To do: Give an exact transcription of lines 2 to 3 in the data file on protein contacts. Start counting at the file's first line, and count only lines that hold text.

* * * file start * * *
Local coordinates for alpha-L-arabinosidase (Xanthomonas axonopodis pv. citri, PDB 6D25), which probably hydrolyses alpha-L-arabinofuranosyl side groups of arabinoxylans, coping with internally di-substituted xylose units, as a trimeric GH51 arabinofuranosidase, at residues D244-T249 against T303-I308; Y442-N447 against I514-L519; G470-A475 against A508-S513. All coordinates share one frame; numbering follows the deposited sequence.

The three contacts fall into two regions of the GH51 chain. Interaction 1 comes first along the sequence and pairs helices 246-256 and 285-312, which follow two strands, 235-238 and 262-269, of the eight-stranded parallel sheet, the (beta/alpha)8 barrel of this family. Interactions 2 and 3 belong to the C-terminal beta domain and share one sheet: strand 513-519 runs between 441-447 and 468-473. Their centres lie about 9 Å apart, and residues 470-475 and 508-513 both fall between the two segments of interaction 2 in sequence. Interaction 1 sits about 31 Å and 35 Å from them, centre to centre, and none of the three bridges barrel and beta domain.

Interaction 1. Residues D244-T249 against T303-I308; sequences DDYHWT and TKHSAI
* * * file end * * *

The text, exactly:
The three contacts fall into two regions of the GH51 chain. Interaction 1 comes first along the sequence and pairs helices 246-256 and 285-312, which follow two strands, 235-238 and 262-269, of the eight-stranded parallel sheet, the (beta/alpha)8 barrel of this family. Interactions 2 and 3 belong to the C-terminal beta domain and share one sheet: strand 513-519 runs between 441-447 and 468-473. Their centres lie about 9 Å apart, and residues 470-475 and 508-513 both fall between the two segments of interaction 2 in sequence. Interaction 1 sits about 31 Å and 35 Å from them, centre to centre, and none of the three bridges barrel and beta domain.

Interaction 1. Residues D244-T249 against T303-I308; sequences DDYHWT and TKHSAI